Cheers! Wine Consultants

This year, we opened a bottle of French memories

By Dan & Krista Stockman


It was Saturday morning in Paris, and the streets were quiet.

We had been out late the night before, visiting the Eiffel Tower, and were surprised to find the Metro trains were full, even at midnight. Paris, we learned, is a party town. And Saturday morning the citizens sleep in.

But being Americans, we had some Saturday morning shopping to do before heading back to London, and our friend Ed Diazovi (the importer for the red, sweet and fizzy San Giulio Malvasia) had told us where we needed to go: The Georges Duboeuf wine shop just off the Champs Elysees.

We had the Metro to ourselves on the way there. Though it was 9 a.m., the streets were empty. As we wandered, holding hands and savoring our last hours in the City of Lights, past the still-closed shops and restaurants on Rue Marbeuf, the only other person we saw was a street cleaner. We got to the shop just as it was opening up.

Ed was right – the store was a wonder, and the prices were dirt-cheap. We bought about as much wine as we could carry, and the total was only about $80.

Among the bottles we picked up was one with a windmill on the label, Duboeuf's Moulin á Vent. We should have recognized the name, but did not beyond feeling it was somehow familiar – we bought it because of the windmill, as we had spent time a couple days earlier in the Paris neighborhood of Montmartre, which has windmills, including the famous Moulin Rouge. Yes, we too buy wines just because of the label.

We only had a few days in Paris, but it was a whirlwind of sightseeing in the most romantic city in the world, and the trip was filled with moments that were absolutely magical. Like when we went to the Eiffel Tower, and just as we got there the lights began twinkling, as if it was glad we finally made it. Or when we climbed to the top of the Arc de Triomphe, and looked out across Paris' wide avenues. Or Notre Dame. Or discovering Alsatian pizza. Or Parisian hot chocolate. Or popping into the Louvre for “just a quick look around,” and finding ourselves enthralled by the priceless artworks there. Breakfast of fresh croissants so delicious we ate them plain. Walking hand in hand along the Seine.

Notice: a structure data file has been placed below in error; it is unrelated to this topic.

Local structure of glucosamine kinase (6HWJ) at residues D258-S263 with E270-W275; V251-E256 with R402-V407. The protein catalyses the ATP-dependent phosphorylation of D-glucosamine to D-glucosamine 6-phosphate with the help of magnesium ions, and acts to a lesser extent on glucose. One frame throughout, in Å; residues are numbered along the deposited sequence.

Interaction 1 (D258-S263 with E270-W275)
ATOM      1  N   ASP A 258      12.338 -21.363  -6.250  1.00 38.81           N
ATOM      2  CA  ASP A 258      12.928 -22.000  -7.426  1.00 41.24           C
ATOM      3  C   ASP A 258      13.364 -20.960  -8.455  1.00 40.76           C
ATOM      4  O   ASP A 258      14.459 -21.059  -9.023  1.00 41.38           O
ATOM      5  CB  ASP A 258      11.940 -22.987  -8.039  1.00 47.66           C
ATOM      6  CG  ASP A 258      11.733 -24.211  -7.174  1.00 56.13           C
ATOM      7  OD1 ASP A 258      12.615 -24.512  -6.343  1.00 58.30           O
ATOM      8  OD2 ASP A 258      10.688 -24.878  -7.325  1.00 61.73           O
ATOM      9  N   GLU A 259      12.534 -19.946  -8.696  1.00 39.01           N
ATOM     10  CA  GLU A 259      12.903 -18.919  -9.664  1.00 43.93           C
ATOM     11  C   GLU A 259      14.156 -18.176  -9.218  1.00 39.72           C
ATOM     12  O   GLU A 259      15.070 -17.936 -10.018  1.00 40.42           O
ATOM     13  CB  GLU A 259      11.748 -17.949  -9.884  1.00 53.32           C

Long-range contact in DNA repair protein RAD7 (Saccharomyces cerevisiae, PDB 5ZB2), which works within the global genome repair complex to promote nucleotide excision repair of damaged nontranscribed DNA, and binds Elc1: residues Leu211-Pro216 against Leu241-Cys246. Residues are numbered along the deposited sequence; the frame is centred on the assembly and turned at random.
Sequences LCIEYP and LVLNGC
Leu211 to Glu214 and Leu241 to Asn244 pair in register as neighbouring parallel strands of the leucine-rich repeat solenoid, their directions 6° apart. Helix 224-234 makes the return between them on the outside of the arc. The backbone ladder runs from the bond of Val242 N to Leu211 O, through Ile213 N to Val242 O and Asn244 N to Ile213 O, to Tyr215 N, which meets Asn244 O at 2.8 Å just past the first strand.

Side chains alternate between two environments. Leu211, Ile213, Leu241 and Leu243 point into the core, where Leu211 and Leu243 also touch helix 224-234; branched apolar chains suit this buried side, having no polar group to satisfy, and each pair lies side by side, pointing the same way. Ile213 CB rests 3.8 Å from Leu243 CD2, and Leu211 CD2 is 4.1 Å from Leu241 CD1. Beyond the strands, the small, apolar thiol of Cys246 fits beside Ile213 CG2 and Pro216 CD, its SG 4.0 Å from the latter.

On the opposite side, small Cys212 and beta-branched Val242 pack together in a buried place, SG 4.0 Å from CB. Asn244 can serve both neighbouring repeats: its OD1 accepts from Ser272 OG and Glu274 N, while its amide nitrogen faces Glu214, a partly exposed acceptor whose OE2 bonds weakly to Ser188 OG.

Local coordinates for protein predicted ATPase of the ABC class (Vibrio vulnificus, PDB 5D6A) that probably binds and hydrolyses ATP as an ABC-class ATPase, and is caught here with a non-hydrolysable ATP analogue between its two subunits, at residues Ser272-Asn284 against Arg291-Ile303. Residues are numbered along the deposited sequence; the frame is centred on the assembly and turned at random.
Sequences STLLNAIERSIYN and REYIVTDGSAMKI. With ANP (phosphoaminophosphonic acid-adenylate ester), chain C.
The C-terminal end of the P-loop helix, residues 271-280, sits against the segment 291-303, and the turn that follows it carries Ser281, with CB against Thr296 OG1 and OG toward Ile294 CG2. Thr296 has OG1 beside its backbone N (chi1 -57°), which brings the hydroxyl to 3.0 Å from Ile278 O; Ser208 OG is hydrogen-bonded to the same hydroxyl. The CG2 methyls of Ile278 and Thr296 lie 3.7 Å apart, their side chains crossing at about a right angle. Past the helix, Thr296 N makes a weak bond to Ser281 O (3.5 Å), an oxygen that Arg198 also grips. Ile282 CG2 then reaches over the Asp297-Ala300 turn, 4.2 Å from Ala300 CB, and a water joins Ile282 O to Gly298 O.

So when it came time to choose a wine for Open That Bottle Night this year, it was easy. After all, wine is about memories, and our memories of Paris are wonderful.

Of course, we also wanted to make sure the bottle didn't need several years more aging, so Dan did a little research before we opened it. That's when we discovered we should have known this wine all along: Moulin á Vent is what's known as a Cru Beaujolais, and Beaujolais is one of our favorite wines.

Beaujolais works like this: Wine from the Beaujolais region is made from Gamay grapes. If it's not from any specific area within the region – or blended from more than one area – it's simply called Beaujolais. If it's blended from grapes from within the 10 designated villages, it is considered higher quality and can be called Beaujolais Villages [Louis Jadot Beaujolais Villages is one of our favorite go-to red wines]. If it comes from one specific village, it will be named for that village, such as Juliénas, Fleurie, Morgon, or Brouilly. Each has its own character.

Moulin á Vent is the most atypical Beaujolais, because where Beaujolais is usually light, low in tannin and easy to drink, Moulin á Vent is a much bigger, more concentrated and tannic wine – it's much more like a Cabernet Sauvignon in size and structure. Most Beaujolais is meant to be drunk young, but Moulin á Vent will age, sometimes for decades. And unlike other Beaujolais, it is sometimes aged in oak barrels [You'll see “Ce Vin a été élevé en Fût de Chêne” on the label].

Normally, we wouldn't pair a Beaujolais with steak, but the Moulin á Vent was up to the task [and we knew that if it wasn't, we would just continue drinking the incredible Taittinger Champagne was had opened as an aperitif and would save the Moulin á Vent for dessert]. And as we enjoyed its smooth grace, we savored our memories of Paris just as much as the food and wine. Viva La France!

We'd love to hear how you celebrated Open That Bottle Night. Tell us all about it at